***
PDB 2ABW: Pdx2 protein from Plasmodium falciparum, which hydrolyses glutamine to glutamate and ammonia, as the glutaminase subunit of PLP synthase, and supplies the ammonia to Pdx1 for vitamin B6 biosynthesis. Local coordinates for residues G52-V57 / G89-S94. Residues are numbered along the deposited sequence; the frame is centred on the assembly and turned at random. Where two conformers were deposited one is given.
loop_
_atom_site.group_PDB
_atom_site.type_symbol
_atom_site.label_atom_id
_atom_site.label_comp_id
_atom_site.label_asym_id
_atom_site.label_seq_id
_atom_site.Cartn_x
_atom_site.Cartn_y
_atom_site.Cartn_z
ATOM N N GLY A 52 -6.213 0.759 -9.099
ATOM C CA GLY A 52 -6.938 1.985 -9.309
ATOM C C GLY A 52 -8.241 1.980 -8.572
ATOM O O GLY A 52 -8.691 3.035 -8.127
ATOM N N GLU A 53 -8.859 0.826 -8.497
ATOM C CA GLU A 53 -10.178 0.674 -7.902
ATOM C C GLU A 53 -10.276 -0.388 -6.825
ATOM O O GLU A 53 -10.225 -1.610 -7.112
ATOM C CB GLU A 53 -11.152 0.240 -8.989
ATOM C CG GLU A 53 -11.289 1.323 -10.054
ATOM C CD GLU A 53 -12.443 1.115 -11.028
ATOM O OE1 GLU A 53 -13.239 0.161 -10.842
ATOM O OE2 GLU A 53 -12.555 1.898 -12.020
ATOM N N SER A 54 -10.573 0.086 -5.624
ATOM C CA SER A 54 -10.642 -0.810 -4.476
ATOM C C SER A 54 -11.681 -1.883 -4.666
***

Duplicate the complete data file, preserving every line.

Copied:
PDB 2ABW: Pdx2 protein from Plasmodium falciparum, which hydrolyses glutamine to glutamate and ammonia, as the glutaminase subunit of PLP synthase, and supplies the ammonia to Pdx1 for vitamin B6 biosynthesis. Local coordinates for residues G52-V57 / G89-S94. Residues are numbered along the deposited sequence; the frame is centred on the assembly and turned at random. Where two conformers were deposited one is given.
loop_
_atom_site.group_PDB
_atom_site.type_symbol
_atom_site.label_atom_id
_atom_site.label_comp_id
_atom_site.label_asym_id
_atom_site.label_seq_id
_atom_site.Cartn_x
_atom_site.Cartn_y
_atom_site.Cartn_z
ATOM N N GLY A 52 -6.213 0.759 -9.099
ATOM C CA GLY A 52 -6.938 1.985 -9.309
ATOM C C GLY A 52 -8.241 1.980 -8.572
ATOM O O GLY A 52 -8.691 3.035 -8.127
ATOM N N GLU A 53 -8.859 0.826 -8.497
ATOM C CA GLU A 53 -10.178 0.674 -7.902
ATOM C C GLU A 53 -10.276 -0.388 -6.825
ATOM O O GLU A 53 -10.225 -1.610 -7.112
ATOM C CB GLU A 53 -11.152 0.240 -8.989
ATOM C CG GLU A 53 -11.289 1.323 -10.054
ATOM C CD GLU A 53 -12.443 1.115 -11.028
ATOM O OE1 GLU A 53 -13.239 0.161 -10.842
ATOM O OE2 GLU A 53 -12.555 1.898 -12.020
ATOM N N SER A 54 -10.573 0.086 -5.624
ATOM C CA SER A 54 -10.642 -0.810 -4.476
ATOM C C SER A 54 -11.681 -1.883 -4.666